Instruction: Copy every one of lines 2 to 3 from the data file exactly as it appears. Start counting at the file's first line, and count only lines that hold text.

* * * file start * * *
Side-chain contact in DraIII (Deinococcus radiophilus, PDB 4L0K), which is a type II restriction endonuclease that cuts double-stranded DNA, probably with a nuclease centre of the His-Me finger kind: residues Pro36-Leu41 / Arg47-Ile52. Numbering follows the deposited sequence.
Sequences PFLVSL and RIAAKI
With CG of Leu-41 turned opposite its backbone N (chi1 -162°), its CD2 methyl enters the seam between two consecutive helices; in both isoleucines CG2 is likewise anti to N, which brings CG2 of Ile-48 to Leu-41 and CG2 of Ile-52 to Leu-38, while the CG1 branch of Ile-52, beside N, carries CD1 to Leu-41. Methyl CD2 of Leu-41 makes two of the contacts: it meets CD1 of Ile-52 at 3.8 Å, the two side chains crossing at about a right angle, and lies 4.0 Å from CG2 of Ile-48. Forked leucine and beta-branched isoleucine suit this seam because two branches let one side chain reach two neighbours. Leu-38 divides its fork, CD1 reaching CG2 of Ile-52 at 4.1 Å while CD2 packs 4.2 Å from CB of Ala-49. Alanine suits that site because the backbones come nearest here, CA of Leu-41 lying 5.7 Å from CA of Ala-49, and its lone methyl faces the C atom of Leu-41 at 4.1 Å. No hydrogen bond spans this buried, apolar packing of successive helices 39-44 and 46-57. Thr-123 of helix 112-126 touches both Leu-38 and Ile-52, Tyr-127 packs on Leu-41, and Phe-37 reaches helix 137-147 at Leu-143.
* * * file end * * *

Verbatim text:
Sequences PFLVSL and RIAAKI
With CG of Leu-41 turned opposite its backbone N (chi1 -162°), its CD2 methyl enters the seam between two consecutive helices; in both isoleucines CG2 is likewise anti to N, which brings CG2 of Ile-48 to Leu-41 and CG2 of Ile-52 to Leu-38, while the CG1 branch of Ile-52, beside N, carries CD1 to Leu-41. Methyl CD2 of Leu-41 makes two of the contacts: it meets CD1 of Ile-52 at 3.8 Å, the two side chains crossing at about a right angle, and lies 4.0 Å from CG2 of Ile-48. Forked leucine and beta-branched isoleucine suit this seam because two branches let one side chain reach two neighbours. Leu-38 divides its fork, CD1 reaching CG2 of Ile-52 at 4.1 Å while CD2 packs 4.2 Å from CB of Ala-49. Alanine suits that site because the backbones come nearest here, CA of Leu-41 lying 5.7 Å from CA of Ala-49, and its lone methyl faces the C atom of Leu-41 at 4.1 Å. No hydrogen bond spans this buried, apolar packing of successive helices 39-44 and 46-57. Thr-123 of helix 112-126 touches both Leu-38 and Ile-52, Tyr-127 packs on Leu-41, and Phe-37 reaches helix 137-147 at Leu-143.